A couple of weeks ago, one of my rabbits died. I’d owned him for more than eight years and he was as big a part of my family as just about any relative so, of course, I was devastated. His bonded rabbit partner, my lovely Miss Poo, was even more upset, however. So upset I wondered if she’d survive herself. After all, the rabbit who died was her father and she’d been bonded to him since she was just a few weeks old. Now, at almost seven years old, she was alone for the first time in her life.
Luckily, I’d gone through the grieving process with a bonded rabbit before, as I’ve been a rabbit owner for years. Every time it happens, there are a few things I do immediately to make sure the grieving rabbit gets the care he or she needs, so that they don’t die as well.
Make sure the surviving rabbit gets time with the body – As odd as it might seem, one of the best ways to make sure your surviving rabbit doesn’t grieve herself into an early grave is to make sure she gets time to spend with the body of her bonded partner who died. If she doesn’t, she will probably never understand why her partner isn’t coming back and keep waiting for him to reappear. That alone can make her stop eating, and she’ll soon die herself.
When my rabbit died, I wrapped him in a blanket and laid him back down on the floor of the pen so his girl could take care of him. She groomed him, licked his face and then sat down next to him and tried to get him to respond. When he didn’t, it only took her a few minutes before she seemed to realize he wasn’t going to, and she moved off to sit by herself. That was the signal to remove him from the cage and make sure he was buried in a garden near my home.
Extra attention – The worst thing for any grieving rabbit is to be left alone to grieve. Remember, they’ve gone from being partners with another living being, often for most of their lives, only to suddenly be thrust back into the world alone — and lonely. Giving them extra attention won’t miraculously take away the pain, but it will make sure they don’t feel entirely neglected.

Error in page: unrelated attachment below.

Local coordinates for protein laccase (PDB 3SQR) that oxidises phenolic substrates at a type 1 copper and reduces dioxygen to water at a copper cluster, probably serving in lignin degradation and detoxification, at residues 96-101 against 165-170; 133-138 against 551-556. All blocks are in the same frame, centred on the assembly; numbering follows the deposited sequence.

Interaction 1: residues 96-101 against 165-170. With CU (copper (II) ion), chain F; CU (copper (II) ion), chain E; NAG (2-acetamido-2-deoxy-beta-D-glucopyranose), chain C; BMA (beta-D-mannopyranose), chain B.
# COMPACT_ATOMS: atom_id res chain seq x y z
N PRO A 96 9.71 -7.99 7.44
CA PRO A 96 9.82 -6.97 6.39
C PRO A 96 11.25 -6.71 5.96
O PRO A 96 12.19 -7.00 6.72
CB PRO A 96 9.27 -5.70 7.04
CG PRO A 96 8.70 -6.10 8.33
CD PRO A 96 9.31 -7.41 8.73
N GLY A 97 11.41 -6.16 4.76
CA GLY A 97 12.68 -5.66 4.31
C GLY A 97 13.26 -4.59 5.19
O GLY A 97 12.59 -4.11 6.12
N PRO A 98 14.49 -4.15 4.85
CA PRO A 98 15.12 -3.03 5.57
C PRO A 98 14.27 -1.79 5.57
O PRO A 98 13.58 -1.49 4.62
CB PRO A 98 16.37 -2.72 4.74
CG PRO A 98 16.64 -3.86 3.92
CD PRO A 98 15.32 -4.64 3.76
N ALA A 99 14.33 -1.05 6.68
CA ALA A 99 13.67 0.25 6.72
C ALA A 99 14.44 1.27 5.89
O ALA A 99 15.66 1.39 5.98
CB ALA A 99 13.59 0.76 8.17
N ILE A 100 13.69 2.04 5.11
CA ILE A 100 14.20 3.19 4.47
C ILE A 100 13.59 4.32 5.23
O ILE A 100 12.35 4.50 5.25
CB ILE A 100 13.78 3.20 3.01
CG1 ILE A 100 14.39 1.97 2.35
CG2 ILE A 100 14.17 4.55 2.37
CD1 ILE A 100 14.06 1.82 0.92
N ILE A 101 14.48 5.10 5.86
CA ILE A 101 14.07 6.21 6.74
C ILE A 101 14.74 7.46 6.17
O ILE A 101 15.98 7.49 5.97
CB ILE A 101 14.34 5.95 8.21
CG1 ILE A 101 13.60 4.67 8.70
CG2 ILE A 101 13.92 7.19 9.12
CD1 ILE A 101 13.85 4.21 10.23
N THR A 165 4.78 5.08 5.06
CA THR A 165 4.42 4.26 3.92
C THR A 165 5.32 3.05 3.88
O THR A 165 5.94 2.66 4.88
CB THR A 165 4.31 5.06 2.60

My rabbits are house rabbits and, as I’m a writer that works from home, they are around me for most of the day and night. It was easy, therefore, for me to give extra attention to my Miss Poo and to make sure she didn’t feel ignored. A few extra pettings or nose scratchings, an extra treat here or there, a big cuddle and talking to her every time I’m in the room, and she soon started to look a little less dejected.
If you don’t have the luxury of having house rabbits so you keep yours outside, it may still behove you to move the bereaved one inside for a day or two, so it can get the extra attention it deserves and needs.
Make sure your rabbit is eating and drinking – A grieving rabbit can stop eating and drinking quickly and, as rabbits can get sick and die only a day or two after that happens, you should make sure you monitor your rabbits eating habits and be sure he stays hydrated. If he stops either eating or drinking, giving him food and drink with a syringe can often get him back on the road to recovery. If not, a trip to the vet is in order.
A new companion – While some people wait weeks or even months before they introduce a new companion to a grieving rabbit, I never do. A rabbit who has been bonded to another bunny, especially from an early age, will feel grief the like of which you can hardly imagine. From my experience, one of the best ways to help them get over this grief quicker, and to stay healthy, is to introduce a new companion.
The day after my Mr. Boo died, I went to my local market in Bangkok to buy another pet rabbit. A couple of hours later, I came home with an 8 week old baby and slowly introduced her to Miss Poo. In this case, they bonded quickly and, only four days later, were almost as inseparable as Miss Poo had been with Mr. Boo.
Of course, she’ll never forget her dad and how much she loved him but, with a brand new girl to play with, at least she won’t be lonely.